Colour in Glazes Technically

Returning to Subject Module, I started to explore colour in glazes on my own, to help me develop specific colour pallet for my Subject work.


Orange being the most prevalent colour in Penguin Books designs, it provides a great depth of symbolism and context associated with the cultural impact Penguin Books had in UK and other English speaking countries. It brought inexpensive fiction and non-fiction to the mass market, educating, and having impact on public debate in Britain, through its books on British culture, politics, the arts, and science.
Therefore, I’m using orange as colour of possibility for social and personal growth.
I found number of good colour pallets around orange, but one with split complementary colours: blue and purple stood out visually, and belonging in the Penguin colour scheme with dark blue representing Biography and Purple representing Essays.

I started with a search for multiple recipes of the chosen colours in EW and SW, which would give me glaze bases and colours which I could then combine and refine.

I tested 4 SW recipes with one very successful Barium based glaze producing interesting dark blues with orangey halo on White Saint Tomas, and another glossy Soto Amber with interesting double colouration, but in green and browns.

Adapting the 2 base glazes, I stained them with commercial stains, which however burned out or in case of Lilac and Rosso Red Stains just reduced in vibrancy. 20170518_111126-COLLAGE

Therefore, I started experimenting with combinations of oxides to mixed into my leftover stained batches, referencing oxide combination sheet in our glaze room.

In the Barium based glaze I used:
Vanadium + Cobalt Carbonate + Titanium Dioxide produced matter, more even, lighter blue.
Manganese Carbonate produced very dark uneven purple.
Vanadium + Rutile didn’t show up and the glaze remained white.

20170518_110437-COLLAGEIn Soto Amber I used:
YIO + Rutile + Vanadium producing just light brown with streaks of blue.
Cobalt Carbonate + Manganese Carbonate + Rutile producing dark background with interesting blue streaks.
And RIO, browning the Rosso Red stain.


 

 

 

 

 

 

 

I had more luck in the EW glazes due to the simplicity of using commercial stains.

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Finding another 4 different glazes, mainly Lead based, but one with Wollastonite andIMG_7803-COLLAGE Strontium carbonate as fluxes which proved as most stable on different clays, pleasant surface and gloss, not settling down and good colour response.

I was able to use colorant combinations from the other glazes to adapt the non-toxic base glaze, and experiment with other combinations, to produce a range of oranges, yellows and dark blue purples.

If I had more time I would really go for a bit more scientific/controlled way of testing the additions to perfect the colours, rather than my very quick, mostly intuitive decision making.

The fact that I opted for spraying my final work, made the glaze much brighter, but at least I’m not having brush streaks or loosing any details in texture.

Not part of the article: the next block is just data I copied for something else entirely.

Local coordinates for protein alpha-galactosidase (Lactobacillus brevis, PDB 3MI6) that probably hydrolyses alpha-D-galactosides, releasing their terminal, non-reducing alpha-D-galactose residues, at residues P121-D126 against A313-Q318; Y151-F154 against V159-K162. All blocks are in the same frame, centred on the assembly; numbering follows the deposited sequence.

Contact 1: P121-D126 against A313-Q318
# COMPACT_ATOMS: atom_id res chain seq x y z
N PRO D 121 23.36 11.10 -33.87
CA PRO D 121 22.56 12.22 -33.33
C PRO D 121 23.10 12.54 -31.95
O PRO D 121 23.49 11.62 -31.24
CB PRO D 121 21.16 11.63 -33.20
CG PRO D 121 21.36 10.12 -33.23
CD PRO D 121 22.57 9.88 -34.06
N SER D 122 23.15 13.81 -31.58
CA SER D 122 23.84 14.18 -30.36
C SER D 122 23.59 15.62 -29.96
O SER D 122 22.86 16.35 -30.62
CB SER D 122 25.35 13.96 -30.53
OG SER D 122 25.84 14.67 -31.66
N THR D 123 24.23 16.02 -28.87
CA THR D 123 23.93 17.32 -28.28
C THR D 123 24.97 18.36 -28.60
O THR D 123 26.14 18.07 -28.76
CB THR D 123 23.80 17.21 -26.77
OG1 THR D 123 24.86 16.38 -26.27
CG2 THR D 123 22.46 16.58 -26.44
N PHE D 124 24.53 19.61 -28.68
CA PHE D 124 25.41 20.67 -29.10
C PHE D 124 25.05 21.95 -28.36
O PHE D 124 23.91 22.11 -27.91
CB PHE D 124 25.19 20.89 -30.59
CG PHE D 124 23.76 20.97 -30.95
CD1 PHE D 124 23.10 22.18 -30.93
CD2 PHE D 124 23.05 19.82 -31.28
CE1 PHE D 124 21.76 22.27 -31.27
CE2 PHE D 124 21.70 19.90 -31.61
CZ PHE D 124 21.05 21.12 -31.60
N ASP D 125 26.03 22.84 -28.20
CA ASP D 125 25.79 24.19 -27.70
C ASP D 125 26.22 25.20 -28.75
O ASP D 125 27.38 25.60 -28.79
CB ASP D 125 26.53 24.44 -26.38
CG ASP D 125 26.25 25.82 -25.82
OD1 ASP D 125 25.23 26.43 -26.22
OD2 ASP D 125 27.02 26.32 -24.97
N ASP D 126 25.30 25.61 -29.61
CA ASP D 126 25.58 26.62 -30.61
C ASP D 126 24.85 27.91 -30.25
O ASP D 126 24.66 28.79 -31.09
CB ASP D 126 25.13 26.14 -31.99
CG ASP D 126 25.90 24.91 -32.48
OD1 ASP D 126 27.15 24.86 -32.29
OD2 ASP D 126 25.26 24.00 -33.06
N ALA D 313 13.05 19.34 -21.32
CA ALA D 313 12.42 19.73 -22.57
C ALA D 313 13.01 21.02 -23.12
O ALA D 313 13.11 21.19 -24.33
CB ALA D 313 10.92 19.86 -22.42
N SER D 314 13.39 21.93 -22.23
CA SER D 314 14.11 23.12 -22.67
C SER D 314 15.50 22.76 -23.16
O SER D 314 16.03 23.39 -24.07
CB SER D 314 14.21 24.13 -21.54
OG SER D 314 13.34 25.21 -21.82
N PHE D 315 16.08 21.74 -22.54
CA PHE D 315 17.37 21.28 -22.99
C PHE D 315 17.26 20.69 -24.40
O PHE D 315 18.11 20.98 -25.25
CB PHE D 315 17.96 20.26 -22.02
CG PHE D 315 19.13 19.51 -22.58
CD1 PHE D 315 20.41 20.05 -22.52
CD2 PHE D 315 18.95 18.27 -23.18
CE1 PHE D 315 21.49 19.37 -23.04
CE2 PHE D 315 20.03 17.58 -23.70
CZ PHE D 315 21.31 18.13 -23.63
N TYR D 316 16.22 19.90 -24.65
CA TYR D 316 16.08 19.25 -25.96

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The latest test piece glazed with my Penguin Purple, Penguin Yellow, Penguin White and Penguin Orange applied by spraying were acceptable. The one directional application even suggested sun exposure, as if sun rays sprayed the piece, giving direction to the growth.

 

 

 

 

 


NICHOLAS JOICEY; A Paperback Guide to Progress: Penguin Books 1935–c.1951. 20 Century Br Hist 1993; 4 (1): 25-56. doi: 10.1093/tcbh/4.1.25 [https://academic.oup.com/tcbh/article-abstract/4/1/25/1676590/A-Paperback-Guide-to-ProgressPenguin-Books-1935-c?redirectedFrom=PDF]

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Felicity Aylieff

Large scale, monumental pots with expressive surface marks while looking at traditional techniques of Chinese Porcelain from Jingdezhen.


Felicity Aylieff set up her ceramic studio in Jingdezhen, China – the world’s capital of porcelain, and ceramics.
This gave her first hand access to the knowledge of traditional ceramic making, which she is trying to translate “radically different, contemporary, with a clear personal voice” into her own practice.

In ‘Mapping Memory’ series, Felicity Aylieff is commissioning the local craftsmen to throw monumental vases from porcelain for her, on which she can create free-form brush marks, expressive lines and grids.
The marks and movement are well rehearsed from previous tests and practice to acquire “confidence, familiarity and integrity of mark.”

To create the rich dark ink blue, as well as soft and translucent, she is using Ming Blue – a mix of cobalt and iron oxides, diluted for different tones of blue.

 

Visually, the surface marks resemble the skeletal parts of industrial cooling towers, chimneys or furnaces; just less structured, more expressive.
I tried my own version with inks, but trying for slightly more regular pattern of lines, resembling more structures on Bechers’ photographs.
However, I still tried to keep the free and expressive nature when using a brush.

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Ink marks for skeletal structure

And more controlled ink drawings:
Cooling tower ink sketch Cooling tower ink sketch

 

 

 

 

 

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